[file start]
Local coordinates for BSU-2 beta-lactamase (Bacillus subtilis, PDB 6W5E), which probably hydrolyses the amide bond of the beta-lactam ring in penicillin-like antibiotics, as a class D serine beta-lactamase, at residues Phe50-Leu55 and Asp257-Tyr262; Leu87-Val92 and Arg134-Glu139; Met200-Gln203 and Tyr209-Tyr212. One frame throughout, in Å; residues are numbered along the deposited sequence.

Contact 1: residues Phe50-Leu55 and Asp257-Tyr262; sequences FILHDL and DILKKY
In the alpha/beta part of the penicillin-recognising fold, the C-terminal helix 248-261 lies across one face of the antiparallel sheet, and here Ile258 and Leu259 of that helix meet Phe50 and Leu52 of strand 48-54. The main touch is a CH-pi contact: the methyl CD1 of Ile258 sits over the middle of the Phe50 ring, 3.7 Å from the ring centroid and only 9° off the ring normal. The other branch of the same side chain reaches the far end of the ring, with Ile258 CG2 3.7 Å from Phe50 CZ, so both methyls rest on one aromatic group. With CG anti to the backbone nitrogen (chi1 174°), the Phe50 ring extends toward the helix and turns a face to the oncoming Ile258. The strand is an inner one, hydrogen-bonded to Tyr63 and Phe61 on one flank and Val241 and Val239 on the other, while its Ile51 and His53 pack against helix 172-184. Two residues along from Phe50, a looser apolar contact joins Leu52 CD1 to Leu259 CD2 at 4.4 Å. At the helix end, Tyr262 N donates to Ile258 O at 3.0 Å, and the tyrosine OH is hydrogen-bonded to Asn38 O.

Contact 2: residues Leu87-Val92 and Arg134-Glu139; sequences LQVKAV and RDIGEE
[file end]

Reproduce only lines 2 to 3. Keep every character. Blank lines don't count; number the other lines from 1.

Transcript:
Contact 1: residues Phe50-Leu55 and Asp257-Tyr262; sequences FILHDL and DILKKY
In the alpha/beta part of the penicillin-recognising fold, the C-terminal helix 248-261 lies across one face of the antiparallel sheet, and here Ile258 and Leu259 of that helix meet Phe50 and Leu52 of strand 48-54. The main touch is a CH-pi contact: the methyl CD1 of Ile258 sits over the middle of the Phe50 ring, 3.7 Å from the ring centroid and only 9° off the ring normal. The other branch of the same side chain reaches the far end of the ring, with Ile258 CG2 3.7 Å from Phe50 CZ, so both methyls rest on one aromatic group. With CG anti to the backbone nitrogen (chi1 174°), the Phe50 ring extends toward the helix and turns a face to the oncoming Ile258. The strand is an inner one, hydrogen-bonded to Tyr63 and Phe61 on one flank and Val241 and Val239 on the other, while its Ile51 and His53 pack against helix 172-184. Two residues along from Phe50, a looser apolar contact joins Leu52 CD1 to Leu259 CD2 at 4.4 Å. At the helix end, Tyr262 N donates to Ile258 O at 3.0 Å, and the tyrosine OH is hydrogen-bonded to Asn38 O.